The cloud arena is an interesting place. Many of the providers in the pure play space have a wide catalog of services. It’s nice to have technical skills. No one can deliver a vast array of services well. For an example, look at some CLECs challenged to even deliver T1s today. Any company can duct tape together something that looks like what the customer wants, but will the customer actually be happy with the delivered service?
I just saw an ad for a cloud service provider that is a specialist in broadband, security, cloud computing, UC, cloud communications, and disaster recovery. How?
AT&T (News - Alert) and Verizon have a large catalog, deployed by white-label partners and more than 170,000 employees. And, as we all know, even they can’t deliver on all of it well.
Here’s the problem with being a specialist in everything: You become a specialist in nothing – to the marketplace. There is just too much noise out there, especially in the cloud space, where prospects need a lot of education. It would be a challenge to brand the company as an expert in five categories. In each category, there are different competitors to position against.
When I see a company list all of its varying expertise, I wonder about a couple of things: its longevity and its ability to deliver a quality customer experience. On the longevity, it costs money to deliver cloud services – both in terms of hardware and talent (payroll). It isn’t unusual for a company tight on cash to start spreading out services to capture any and all possible revenue. So a wide breadth of services is a warning light to me.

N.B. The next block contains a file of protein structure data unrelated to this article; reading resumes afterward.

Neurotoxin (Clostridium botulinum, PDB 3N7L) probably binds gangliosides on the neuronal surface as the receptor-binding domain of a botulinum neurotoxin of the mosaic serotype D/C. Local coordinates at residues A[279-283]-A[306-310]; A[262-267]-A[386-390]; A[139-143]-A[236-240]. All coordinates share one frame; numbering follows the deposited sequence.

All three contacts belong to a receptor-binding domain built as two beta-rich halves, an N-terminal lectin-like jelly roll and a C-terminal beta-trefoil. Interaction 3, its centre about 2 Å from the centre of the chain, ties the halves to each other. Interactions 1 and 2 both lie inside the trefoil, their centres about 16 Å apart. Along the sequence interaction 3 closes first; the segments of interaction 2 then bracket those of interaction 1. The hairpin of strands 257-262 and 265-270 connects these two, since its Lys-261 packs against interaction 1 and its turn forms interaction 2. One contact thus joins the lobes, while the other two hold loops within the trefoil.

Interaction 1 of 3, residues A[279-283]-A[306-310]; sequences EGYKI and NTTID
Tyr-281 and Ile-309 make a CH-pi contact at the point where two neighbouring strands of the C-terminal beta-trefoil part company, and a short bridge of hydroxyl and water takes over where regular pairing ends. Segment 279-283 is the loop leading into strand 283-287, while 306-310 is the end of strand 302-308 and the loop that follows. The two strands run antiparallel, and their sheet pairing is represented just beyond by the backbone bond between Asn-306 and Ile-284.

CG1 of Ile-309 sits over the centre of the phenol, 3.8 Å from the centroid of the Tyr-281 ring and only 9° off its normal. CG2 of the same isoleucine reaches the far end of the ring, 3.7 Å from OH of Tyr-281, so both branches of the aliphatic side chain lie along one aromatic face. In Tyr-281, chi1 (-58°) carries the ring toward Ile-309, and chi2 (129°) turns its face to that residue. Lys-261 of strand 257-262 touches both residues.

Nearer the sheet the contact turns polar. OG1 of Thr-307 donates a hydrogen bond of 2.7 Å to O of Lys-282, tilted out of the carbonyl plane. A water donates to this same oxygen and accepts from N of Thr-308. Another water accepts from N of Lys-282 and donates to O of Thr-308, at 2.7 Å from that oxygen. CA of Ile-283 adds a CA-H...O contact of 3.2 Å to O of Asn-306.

As I spoke of earlier, delivering a quality customer experience is a challenge when delivering just one service (like hosted PBX (News - Alert)). When you add other services to the mix like security and DR, the customer on-boarding is going to be different.
I’m not saying don’t have a catalog of services. I am just saying pick one or two service categories where you can position the company as an expert and deliver an exceptional customer experience. That would be all the marketing you would need.
Peter Radizeski is head of telecom consulting agency RAD-INFO (News - Alert) Inc. (http://rad-info.net/).
Edited by Maurice Nagle